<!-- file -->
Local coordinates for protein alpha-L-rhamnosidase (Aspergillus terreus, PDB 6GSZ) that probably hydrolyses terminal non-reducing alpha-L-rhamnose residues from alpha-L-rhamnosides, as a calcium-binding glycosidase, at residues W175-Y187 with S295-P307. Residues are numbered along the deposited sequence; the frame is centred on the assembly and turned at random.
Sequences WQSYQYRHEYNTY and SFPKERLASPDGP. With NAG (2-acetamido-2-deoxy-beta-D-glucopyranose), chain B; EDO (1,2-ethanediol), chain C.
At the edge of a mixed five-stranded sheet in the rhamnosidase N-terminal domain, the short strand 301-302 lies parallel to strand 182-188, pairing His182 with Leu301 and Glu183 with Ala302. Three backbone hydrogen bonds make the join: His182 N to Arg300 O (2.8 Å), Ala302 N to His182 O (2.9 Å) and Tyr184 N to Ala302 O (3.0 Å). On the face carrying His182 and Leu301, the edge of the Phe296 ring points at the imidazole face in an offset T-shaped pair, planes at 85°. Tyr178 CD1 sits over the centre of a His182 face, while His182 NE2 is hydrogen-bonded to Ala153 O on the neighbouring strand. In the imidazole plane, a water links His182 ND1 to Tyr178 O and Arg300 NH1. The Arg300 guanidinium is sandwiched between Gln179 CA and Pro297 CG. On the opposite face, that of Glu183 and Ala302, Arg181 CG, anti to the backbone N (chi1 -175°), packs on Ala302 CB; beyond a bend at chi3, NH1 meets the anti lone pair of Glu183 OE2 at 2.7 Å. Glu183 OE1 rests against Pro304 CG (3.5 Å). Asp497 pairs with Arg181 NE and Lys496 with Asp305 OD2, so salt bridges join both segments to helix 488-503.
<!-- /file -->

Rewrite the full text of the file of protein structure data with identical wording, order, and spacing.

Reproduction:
Local coordinates for protein alpha-L-rhamnosidase (Aspergillus terreus, PDB 6GSZ) that probably hydrolyses terminal non-reducing alpha-L-rhamnose residues from alpha-L-rhamnosides, as a calcium-binding glycosidase, at residues W175-Y187 with S295-P307. Residues are numbered along the deposited sequence; the frame is centred on the assembly and turned at random.
Sequences WQSYQYRHEYNTY and SFPKERLASPDGP. With NAG (2-acetamido-2-deoxy-beta-D-glucopyranose), chain B; EDO (1,2-ethanediol), chain C.
At the edge of a mixed five-stranded sheet in the rhamnosidase N-terminal domain, the short strand 301-302 lies parallel to strand 182-188, pairing His182 with Leu301 and Glu183 with Ala302. Three backbone hydrogen bonds make the join: His182 N to Arg300 O (2.8 Å), Ala302 N to His182 O (2.9 Å) and Tyr184 N to Ala302 O (3.0 Å). On the face carrying His182 and Leu301, the edge of the Phe296 ring points at the imidazole face in an offset T-shaped pair, planes at 85°. Tyr178 CD1 sits over the centre of a His182 face, while His182 NE2 is hydrogen-bonded to Ala153 O on the neighbouring strand. In the imidazole plane, a water links His182 ND1 to Tyr178 O and Arg300 NH1. The Arg300 guanidinium is sandwiched between Gln179 CA and Pro297 CG. On the opposite face, that of Glu183 and Ala302, Arg181 CG, anti to the backbone N (chi1 -175°), packs on Ala302 CB; beyond a bend at chi3, NH1 meets the anti lone pair of Glu183 OE2 at 2.7 Å. Glu183 OE1 rests against Pro304 CG (3.5 Å). Asp497 pairs with Arg181 NE and Lys496 with Asp305 OD2, so salt bridges join both segments to helix 488-503.